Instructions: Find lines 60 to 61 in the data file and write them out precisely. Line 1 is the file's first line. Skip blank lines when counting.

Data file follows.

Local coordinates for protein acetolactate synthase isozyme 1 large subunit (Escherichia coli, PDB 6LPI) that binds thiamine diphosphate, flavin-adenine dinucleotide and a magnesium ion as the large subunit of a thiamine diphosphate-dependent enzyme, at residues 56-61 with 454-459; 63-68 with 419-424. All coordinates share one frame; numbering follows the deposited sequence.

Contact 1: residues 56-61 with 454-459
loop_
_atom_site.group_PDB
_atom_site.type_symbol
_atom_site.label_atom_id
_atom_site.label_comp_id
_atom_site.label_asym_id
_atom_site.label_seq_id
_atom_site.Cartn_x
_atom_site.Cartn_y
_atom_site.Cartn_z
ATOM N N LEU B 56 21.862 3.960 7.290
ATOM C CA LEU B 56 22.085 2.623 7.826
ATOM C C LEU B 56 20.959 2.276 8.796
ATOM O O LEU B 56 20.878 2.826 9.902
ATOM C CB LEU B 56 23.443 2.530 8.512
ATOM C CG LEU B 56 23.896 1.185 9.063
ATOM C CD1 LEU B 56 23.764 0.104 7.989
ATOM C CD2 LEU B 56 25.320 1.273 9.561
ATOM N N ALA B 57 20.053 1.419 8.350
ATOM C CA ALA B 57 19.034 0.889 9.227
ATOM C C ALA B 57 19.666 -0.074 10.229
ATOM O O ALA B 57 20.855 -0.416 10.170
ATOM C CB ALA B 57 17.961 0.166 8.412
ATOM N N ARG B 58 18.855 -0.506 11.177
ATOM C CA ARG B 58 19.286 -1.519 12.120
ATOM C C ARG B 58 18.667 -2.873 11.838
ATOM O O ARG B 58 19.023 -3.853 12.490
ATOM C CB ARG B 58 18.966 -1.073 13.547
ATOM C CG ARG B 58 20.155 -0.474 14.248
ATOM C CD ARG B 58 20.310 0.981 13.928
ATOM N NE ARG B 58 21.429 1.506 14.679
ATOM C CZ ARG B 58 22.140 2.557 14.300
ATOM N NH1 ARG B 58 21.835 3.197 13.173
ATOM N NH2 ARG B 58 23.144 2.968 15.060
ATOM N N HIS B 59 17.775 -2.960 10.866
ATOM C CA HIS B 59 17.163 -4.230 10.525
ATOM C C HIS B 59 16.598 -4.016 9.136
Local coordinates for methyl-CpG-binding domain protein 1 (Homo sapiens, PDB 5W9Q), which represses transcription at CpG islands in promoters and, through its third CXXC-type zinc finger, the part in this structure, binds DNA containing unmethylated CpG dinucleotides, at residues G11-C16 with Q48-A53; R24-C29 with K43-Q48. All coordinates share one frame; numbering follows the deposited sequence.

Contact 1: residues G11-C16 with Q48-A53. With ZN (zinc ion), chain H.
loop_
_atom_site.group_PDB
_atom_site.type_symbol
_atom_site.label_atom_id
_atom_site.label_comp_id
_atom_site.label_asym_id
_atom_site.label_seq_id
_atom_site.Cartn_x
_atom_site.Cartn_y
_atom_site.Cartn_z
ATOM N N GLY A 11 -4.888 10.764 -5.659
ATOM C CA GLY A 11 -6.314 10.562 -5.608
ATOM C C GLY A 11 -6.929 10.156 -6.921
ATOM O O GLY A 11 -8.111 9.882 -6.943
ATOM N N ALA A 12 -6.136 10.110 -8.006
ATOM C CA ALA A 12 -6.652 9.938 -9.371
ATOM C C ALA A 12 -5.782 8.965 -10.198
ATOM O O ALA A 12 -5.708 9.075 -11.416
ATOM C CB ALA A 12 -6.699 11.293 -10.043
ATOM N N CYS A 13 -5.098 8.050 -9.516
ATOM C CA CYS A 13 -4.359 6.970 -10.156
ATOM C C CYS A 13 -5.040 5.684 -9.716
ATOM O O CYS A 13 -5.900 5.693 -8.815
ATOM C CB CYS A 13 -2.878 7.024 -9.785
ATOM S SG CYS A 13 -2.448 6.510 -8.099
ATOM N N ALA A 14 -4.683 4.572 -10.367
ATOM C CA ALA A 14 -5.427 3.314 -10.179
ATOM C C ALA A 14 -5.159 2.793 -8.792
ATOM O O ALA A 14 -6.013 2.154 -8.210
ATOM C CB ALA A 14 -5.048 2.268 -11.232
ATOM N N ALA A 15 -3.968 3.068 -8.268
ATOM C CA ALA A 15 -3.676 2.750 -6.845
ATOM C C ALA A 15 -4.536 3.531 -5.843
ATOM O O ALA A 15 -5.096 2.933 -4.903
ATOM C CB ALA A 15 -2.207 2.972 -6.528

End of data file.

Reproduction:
ATOM C CB ALA A 12 -6.699 11.293 -10.043
ATOM N N CYS A 13 -5.098 8.050 -9.516